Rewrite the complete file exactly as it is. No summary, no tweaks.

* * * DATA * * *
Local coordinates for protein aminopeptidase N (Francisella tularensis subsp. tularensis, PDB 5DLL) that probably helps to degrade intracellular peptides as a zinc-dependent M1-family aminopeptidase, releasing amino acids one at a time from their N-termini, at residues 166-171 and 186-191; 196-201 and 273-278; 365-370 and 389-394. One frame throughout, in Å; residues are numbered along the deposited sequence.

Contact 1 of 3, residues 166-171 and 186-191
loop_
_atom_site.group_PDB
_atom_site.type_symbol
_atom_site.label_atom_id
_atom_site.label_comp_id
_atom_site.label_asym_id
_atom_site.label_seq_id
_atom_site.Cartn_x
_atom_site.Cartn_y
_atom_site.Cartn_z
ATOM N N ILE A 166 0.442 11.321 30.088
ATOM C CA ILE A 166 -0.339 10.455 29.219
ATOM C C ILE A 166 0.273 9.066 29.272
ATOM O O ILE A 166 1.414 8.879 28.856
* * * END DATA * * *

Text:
Local coordinates for protein aminopeptidase N (Francisella tularensis subsp. tularensis, PDB 5DLL) that probably helps to degrade intracellular peptides as a zinc-dependent M1-family aminopeptidase, releasing amino acids one at a time from their N-termini, at residues 166-171 and 186-191; 196-201 and 273-278; 365-370 and 389-394. One frame throughout, in Å; residues are numbered along the deposited sequence.

Contact 1 of 3, residues 166-171 and 186-191
loop_
_atom_site.group_PDB
_atom_site.type_symbol
_atom_site.label_atom_id
_atom_site.label_comp_id
_atom_site.label_asym_id
_atom_site.label_seq_id
_atom_site.Cartn_x
_atom_site.Cartn_y
_atom_site.Cartn_z
ATOM N N ILE A 166 0.442 11.321 30.088
ATOM C CA ILE A 166 -0.339 10.455 29.219
ATOM C C ILE A 166 0.273 9.066 29.272
ATOM O O ILE A 166 1.414 8.879 28.856